Vedic Culture / Hinduism
Basics of Vedic culture / Hinduism and its philosophy.
1. The Vedic Tradition of Hinduism is more than a religion, but a way of life, a complete philosophy.
2. It is based on Universal Spiritual Truths that can be applied to anyone at any time.
3. It is called Sanatana-Dharma, the eternal nature of the soul.
4. It recognizes that there is one Supreme Being with no beginning or end, the all in all, the unlimited Absolute Truth, which can expand into many forms.
5. That Supreme Being is found in the spiritual realm but also lives in the heart of all living beings.
6. The Vedic tradition recognizes that the individual soul is eternal, beyond the limitations of the body, and that one soul is no different than another.
7. The soul undergoes its own karma, the law of cause and effect, by which each person creates his own destiny based on his thought, words, and deeds. The soul undergoes this karma in the rounds of reincarnation.
8. The soul incarnates through different forms (called samsara or reincarnation) until it reaches liberation (moksha) from the repetition of birth and death, and attains its natural position in the spiritual domain.
9. The Vedic path is based on regaining our natural spiritual identity.
10. It has a complete library of ancient texts, known as the Vedic literature, that explain these truths and the reasons for the tradition.
11. This Vedic literature is considered to be non-ordinary books that are the basis of the Vedic system. Some of these have been given or spoken by God, and others were composed by sages in their deepest superconscious state in which they were able to give revelations of Universal Truths while in meditation on the Supreme.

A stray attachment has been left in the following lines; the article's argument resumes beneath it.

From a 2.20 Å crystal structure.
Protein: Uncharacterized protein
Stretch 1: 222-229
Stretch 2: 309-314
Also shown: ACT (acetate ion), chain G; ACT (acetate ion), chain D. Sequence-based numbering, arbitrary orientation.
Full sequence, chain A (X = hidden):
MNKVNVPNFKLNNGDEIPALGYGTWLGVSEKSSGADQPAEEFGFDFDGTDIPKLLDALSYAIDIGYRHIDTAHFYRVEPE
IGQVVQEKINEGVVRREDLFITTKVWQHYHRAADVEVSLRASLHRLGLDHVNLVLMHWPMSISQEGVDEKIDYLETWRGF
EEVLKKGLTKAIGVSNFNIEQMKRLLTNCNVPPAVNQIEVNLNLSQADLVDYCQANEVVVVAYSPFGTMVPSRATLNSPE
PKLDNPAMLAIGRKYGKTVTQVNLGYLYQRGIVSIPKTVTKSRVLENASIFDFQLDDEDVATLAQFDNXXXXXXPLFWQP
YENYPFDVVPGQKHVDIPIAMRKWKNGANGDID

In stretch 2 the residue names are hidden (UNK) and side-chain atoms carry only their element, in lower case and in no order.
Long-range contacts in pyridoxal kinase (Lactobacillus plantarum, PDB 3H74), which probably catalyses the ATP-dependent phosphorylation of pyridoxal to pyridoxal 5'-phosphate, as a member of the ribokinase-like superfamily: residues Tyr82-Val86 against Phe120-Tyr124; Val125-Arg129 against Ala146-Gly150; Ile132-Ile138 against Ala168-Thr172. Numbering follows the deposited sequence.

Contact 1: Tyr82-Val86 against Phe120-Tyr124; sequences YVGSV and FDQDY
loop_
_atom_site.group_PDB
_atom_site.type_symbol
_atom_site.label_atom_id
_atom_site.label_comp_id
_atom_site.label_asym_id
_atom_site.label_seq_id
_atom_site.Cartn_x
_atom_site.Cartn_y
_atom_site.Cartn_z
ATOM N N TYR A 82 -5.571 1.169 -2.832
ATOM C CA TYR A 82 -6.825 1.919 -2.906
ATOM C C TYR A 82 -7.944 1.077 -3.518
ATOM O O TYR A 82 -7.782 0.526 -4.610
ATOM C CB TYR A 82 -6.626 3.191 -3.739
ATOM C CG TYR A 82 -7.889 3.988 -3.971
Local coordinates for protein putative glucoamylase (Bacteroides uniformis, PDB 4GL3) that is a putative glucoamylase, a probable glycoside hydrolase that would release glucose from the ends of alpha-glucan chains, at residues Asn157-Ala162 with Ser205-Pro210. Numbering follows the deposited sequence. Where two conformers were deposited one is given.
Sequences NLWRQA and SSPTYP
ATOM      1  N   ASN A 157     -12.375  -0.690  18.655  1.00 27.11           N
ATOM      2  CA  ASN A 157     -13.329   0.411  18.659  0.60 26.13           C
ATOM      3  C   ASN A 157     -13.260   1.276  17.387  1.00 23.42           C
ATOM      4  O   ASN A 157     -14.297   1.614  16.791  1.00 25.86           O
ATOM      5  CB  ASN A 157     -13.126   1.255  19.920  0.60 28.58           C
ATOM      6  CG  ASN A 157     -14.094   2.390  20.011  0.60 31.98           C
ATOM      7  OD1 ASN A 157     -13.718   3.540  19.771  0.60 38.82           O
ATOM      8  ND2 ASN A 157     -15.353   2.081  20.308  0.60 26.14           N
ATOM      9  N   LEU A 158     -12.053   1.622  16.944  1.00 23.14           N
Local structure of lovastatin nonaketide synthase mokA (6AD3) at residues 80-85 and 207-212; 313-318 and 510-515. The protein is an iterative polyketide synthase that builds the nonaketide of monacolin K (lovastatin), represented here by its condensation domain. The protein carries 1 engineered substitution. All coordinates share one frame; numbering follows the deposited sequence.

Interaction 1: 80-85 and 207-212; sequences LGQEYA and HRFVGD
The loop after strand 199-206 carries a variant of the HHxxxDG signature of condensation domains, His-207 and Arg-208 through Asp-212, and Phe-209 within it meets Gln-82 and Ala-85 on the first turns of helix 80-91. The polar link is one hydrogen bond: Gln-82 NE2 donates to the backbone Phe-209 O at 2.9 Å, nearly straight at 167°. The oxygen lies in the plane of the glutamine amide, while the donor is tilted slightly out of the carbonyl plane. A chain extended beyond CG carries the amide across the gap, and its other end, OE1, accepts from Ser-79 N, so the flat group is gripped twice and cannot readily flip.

12. The Vedic path offers personal freedom for one to make his own choice of how he or she wants to pursue their spiritual approach, and what level of the Absolute Truth he or she wishes to understand. This is spiritual democracy and freedom from tyranny.
13. The Vedic path consists of ten general rules of moral conduct. There are five for inner purity, called the Yamas–truthfulness, ahimsa or non-injury to others, and treating all beings with respect, no cheating or stealing, celibacy, and no selfish accumulation of resources for one’s own purpose. The five rules of conduct for external purification are the niyamas–cleanliness, austerity, perseverance, the study of the Vedas, and acceptance of the Supreme Being.
14. There are also ten qualities that are the basis of dharmic (righteous) life. These are dhriti (firmness or fortitude), kshama (forgiveness), dama (self-control), asteya (refraining from stealing or dishonesty), shauch (purity), indriya nigraha (control over the senses), dhih (intellect), vidya (knowledge), satyam (truth) and akrodhah (absence of anger).
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